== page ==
ASIA/LEBANON – Patriarch Raï: Abu Dhabi Document and “Fratelli Tutti” become a ‘compass’ for Lebanese Catholic schools

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Beirut – In Lebanon overwhelmed by a devastating crisis, which also has alarming effects on the state of health of the national school system, it is important and necessary that the teachings proposed by Pope Francis in the so-called “Abu Dhabi Document” and in the Encyclical “Fratelli Tutti” become the ‘compass’ capable of orienting and inspiring the educational work carried out by Catholic schools in the Land of the Cedars. This is the “path” suggested by Lebanese Cardinal Béchara Boutros Raï in his speech yesterday, Wednesday, September 15 in Beirut, during the inaugural session of the 27th Colloquium of Lebanese Catholic schools. In Lebanon torn and paralyzed by conflicts between parties and political blocs – the Patriarch suggested – the
Document on Human Fraternity for World Peace and Living Together – signed by the Pope and Sheikh Ahmed al Tayyeb, Grand Imam of Al Azhar, on February 4, 2019) together with the papal encyclical signed by the Successor of Peter in Assisi on October 3, 2020 suggest a perspective and an operational “track” in full consonance and affinity with the soul and history of the Lebanese nation, founded on coexistence between Christians and Muslims, on dialogue between different people, on the equal management of political power between the different national ethnic and religious components, on the principles of citizenship and neutrality with respect to conflicts and conflicts between regional and global blocks of power.
The horizon of collaboration and solidarity indicated by the Abu Dhabi Document and by “Fratelli Tutti” – the Maronite Patriarch hinted – can and must also inspire the eager search for solutions to the concrete problems that are threatening the future of the entire sector of Lebanese Christian schools in an increasingly alarming way. In particular – the Lebanese cardinal suggested – schools must not only move in a perspective of claiming rights and prerogatives with respect to political institutions, but must also find new forms of “internal” collaboration and coordination, which go as far as experimenting with systems of sharing of budgets and support for schools overwhelmed by the economic crisis that is pushing a large part of the Lebanese population below the poverty line.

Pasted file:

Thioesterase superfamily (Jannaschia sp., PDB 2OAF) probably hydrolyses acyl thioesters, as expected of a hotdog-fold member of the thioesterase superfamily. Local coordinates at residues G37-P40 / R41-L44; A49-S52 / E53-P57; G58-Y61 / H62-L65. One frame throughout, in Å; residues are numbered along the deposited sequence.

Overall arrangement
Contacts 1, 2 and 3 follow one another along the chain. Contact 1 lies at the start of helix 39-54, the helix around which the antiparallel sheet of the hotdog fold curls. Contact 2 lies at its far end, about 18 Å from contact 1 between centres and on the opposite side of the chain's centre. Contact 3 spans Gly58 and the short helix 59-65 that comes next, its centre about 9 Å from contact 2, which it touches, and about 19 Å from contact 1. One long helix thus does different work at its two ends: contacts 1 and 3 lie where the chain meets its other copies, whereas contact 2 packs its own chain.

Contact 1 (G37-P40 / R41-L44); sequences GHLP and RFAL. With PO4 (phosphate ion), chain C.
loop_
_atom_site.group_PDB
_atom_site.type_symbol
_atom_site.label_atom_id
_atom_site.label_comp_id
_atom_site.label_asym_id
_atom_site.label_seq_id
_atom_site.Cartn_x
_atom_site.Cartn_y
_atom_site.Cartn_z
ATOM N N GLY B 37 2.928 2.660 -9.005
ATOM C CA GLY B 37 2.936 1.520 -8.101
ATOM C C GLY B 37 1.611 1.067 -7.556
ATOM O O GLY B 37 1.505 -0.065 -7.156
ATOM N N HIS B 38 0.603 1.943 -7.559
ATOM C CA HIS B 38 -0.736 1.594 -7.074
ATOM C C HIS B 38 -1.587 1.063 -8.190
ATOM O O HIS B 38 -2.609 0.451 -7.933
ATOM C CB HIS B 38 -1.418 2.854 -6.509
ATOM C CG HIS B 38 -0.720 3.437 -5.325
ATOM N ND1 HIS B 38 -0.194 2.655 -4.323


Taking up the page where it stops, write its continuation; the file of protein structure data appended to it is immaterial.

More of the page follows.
In Lebanon, the economic situation of many private schools has worsened especially since the summer of 2017, after the government at the time ordered the new “wage grids” for public sector workers, including the school sector. Since then, the economic crisis and the closures of schools during the rage of the Covid-19 pandemic have made the situation unsustainable, especially for schools operating in the less prosperous urban and rural areas of the Country. At first, authoritative representatives of the Maronite Church had appealed to the government and national institutions, with the request – falling on deaf ears – to “assume their responsibilities” and find public resources necessary to support the school system in crisis.
In some interventions also self-critical accents and requests to review the internal dynamics of the entire network of Catholic educational institutions were highlighted, encouraging forms of collaboration and help among schools that enjoy good health from a financial point of view and those that carry out their educational work also among the economically weaker sections of the population. While Father Charbel Batour, rector of the Notre-Dame de Jamhour College, had proposed indicated as a matter of urgency an overall process of “restructuring” of the same General Secretariat of Catholic schools, to find solutions to the new problems posed by the evolution of the Lebanese socio-economic context. Among other things, the institution of a self-managed “national fund” of Christian schools was proposed, to be used to support the educational work of schools in difficulty, given that “we can no longer rely on the State”.
Before the crisis, Lebanese Catholic schools were attended by at least 200,000 students. Also this year, while the school year begins again under the risk of a serious shortage of fuels and the risk of a resumption of the pandemic, the heads of the Coordination Secretariat of Lebanese Catholic schools acknowledge that the state of crisis pushes to carry out drastic reforms aimed at ensuring the sustainability and continuity of the important educational work carried out for the benefit of the entire nation.
In early September , Lebanese President Michel Aoun announced the convening of an extraordinary conference to address the school emergency, which has now become an alarming national issue. The agenda also includes a request to guarantee the non-state school sector access to funds that Lebanon receives from donors, “friendly” countries and international institutions in these times of crisis.